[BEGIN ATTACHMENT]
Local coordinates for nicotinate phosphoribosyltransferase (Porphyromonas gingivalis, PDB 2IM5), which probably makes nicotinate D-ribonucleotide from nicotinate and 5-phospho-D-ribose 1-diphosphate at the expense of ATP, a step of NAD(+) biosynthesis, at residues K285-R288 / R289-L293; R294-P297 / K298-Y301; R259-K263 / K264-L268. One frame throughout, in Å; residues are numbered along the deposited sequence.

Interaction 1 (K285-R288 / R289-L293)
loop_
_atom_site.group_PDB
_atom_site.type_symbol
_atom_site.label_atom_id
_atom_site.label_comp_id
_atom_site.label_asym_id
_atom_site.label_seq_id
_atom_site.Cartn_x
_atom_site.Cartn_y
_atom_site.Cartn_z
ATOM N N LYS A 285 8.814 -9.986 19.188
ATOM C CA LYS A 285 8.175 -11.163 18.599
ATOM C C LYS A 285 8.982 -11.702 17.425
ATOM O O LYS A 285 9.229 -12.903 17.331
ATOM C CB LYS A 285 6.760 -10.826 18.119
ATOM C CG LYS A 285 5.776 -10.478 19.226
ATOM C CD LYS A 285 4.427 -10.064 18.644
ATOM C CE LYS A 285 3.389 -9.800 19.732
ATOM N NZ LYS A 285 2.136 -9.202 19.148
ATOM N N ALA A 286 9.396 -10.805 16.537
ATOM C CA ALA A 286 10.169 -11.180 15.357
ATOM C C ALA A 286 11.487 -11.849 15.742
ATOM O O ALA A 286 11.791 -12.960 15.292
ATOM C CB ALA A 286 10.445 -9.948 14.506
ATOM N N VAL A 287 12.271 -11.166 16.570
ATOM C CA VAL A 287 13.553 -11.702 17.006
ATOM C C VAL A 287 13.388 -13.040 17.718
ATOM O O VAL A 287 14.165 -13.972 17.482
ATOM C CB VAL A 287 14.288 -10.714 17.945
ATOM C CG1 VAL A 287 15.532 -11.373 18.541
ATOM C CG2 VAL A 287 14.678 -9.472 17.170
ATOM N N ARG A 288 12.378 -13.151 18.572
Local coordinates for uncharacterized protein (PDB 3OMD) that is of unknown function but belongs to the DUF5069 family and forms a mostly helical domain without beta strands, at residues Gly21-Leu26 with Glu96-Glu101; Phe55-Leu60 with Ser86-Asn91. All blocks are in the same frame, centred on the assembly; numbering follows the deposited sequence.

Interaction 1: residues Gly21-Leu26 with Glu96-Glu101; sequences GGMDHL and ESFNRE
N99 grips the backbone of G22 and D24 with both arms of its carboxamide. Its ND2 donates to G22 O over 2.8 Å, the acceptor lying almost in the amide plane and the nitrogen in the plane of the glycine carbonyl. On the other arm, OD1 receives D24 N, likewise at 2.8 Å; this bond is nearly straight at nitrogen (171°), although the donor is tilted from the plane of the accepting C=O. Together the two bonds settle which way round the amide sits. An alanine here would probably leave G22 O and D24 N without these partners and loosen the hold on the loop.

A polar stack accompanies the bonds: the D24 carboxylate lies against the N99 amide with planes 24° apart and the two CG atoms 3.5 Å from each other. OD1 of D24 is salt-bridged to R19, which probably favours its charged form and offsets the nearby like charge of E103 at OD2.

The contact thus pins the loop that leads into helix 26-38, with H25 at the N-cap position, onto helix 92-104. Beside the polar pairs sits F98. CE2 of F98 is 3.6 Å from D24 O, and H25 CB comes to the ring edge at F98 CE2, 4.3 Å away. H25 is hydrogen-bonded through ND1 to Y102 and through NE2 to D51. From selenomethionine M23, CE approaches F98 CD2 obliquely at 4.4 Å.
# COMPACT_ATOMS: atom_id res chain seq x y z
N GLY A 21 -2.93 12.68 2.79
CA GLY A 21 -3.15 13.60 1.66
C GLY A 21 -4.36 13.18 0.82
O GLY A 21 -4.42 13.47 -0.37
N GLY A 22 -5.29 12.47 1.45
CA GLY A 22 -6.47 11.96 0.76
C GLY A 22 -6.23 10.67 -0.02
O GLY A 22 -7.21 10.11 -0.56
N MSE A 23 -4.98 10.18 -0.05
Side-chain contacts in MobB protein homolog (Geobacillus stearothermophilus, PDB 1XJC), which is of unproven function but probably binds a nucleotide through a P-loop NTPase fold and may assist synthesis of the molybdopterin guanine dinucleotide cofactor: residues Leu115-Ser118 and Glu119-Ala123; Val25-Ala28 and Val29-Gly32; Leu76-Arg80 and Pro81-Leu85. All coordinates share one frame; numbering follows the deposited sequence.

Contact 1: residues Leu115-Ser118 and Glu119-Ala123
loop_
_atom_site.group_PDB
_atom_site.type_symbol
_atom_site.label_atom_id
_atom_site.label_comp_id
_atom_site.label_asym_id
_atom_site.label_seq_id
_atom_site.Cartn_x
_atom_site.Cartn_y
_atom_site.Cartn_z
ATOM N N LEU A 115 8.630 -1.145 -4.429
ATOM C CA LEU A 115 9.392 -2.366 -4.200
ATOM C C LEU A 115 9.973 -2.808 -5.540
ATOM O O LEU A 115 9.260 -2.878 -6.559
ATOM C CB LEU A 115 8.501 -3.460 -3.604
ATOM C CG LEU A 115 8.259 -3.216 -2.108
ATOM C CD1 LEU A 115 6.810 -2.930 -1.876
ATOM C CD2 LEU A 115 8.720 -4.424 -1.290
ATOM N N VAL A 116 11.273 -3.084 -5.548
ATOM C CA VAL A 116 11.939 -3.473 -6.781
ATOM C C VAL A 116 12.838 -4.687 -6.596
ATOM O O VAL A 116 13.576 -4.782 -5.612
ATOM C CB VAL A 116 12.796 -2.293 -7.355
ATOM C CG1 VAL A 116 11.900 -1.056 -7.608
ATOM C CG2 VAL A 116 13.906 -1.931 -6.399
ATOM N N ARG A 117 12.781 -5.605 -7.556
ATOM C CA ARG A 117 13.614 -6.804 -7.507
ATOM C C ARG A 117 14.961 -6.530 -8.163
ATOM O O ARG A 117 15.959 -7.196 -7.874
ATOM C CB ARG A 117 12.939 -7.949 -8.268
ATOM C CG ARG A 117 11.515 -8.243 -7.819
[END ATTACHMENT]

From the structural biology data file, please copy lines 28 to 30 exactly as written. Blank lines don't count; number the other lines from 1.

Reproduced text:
ATOM C CA VAL A 287 13.553 -11.702 17.006
ATOM C C VAL A 287 13.388 -13.040 17.718
ATOM O O VAL A 287 14.165 -13.972 17.482